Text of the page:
Sep 09 2019

Erdoğan says Turkey interest rates to fall sharply as central bank meets

Turkish President Recep Tayyip Erdoğan said interest rates will soon fall to single digits as the central bank’s monetary policymakers prepared to gather in the capital Ankara this week.

Big reductions in interest rates will mean inflation slows too, Erdoğan said in a televised speech on Sunday.

“We are reducing interest rates and will lower them to single digits in the shortest time,” Erdoğan said. “After it (interest rates) fall to single digits, inflation will fall to single figures too.”

The Turkish president replaced the central bank’s governor in July after he failed to agree a big cut in interest rates. Investors now say that the bank’s independence from political interference has eroded. The central bank meets on Thursday to rule on lending costs after two new deputy governors were appointed last week.

Turkish Treasury and Finance Minister Berat Albayrak, Erdoğan’s son-in-law, has predicted that inflation in Turkey will ease to single figures by October. The central bank reduced its benchmark one-week lending rate by 425 basis points to 19.75 percent in late July under the new stewardship of Governor Murat Uysal.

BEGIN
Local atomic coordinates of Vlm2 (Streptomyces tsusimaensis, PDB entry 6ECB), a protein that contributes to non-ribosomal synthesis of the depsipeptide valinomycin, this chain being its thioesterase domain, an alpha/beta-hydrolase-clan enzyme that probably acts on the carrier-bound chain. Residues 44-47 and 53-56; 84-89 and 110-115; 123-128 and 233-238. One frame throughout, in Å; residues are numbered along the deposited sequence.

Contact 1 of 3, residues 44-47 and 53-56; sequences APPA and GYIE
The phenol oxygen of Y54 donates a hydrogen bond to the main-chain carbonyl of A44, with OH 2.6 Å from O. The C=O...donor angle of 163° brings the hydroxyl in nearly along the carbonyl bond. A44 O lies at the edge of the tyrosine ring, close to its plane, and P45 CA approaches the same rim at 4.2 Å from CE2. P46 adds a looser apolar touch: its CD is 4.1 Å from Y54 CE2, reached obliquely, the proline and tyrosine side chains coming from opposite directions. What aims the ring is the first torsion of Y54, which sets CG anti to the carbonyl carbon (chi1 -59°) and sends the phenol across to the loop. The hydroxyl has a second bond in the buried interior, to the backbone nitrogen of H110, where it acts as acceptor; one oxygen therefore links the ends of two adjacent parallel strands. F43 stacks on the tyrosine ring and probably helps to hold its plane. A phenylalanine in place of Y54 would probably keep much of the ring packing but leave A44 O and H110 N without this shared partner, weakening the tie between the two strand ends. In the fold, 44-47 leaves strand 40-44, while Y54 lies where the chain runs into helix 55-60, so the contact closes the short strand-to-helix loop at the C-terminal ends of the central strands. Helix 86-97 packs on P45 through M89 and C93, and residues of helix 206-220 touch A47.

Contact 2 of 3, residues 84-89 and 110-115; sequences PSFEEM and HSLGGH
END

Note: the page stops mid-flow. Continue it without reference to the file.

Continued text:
Consumer price inflation slowed to an annual 15 percent in August from 16.7 percent in July, the Turkish Statistical Institute reported last week. Producer-price inflation slid to 13.5 percent from 21.7 percent.

Most economists concur with Albayrak’s view that inflation in Turkey will slow substantially in September and October, citing favourable base effects and a slump in consumer demand caused by a currency crisis that erupted last summer. They say the lira may lose value again should the central bank cut rates too far, too quickly.

Erdoğan has caused concern among investors for interfering in monetary policymaking and for repeated claims that Turkey can bring down inflation by lowering interest rates. The theory confounds conventional economic thinking.

Monetary policymakers will cut rates by at least 250 basis points at Thursday’s meeting, the pro-government Sabah newspaper reported on Monday, citing unidentified analysts. The reduction is supported by the easing policies of the European Central Bank and U.S. Federal Reserve, it said.

The lira fell 0.4 percent to 5.73 per dollar at 12:31 a.m. in Istanbul on Monday, taking losses this year to 7.6 percent. The currency lost 28 percent of its value last year.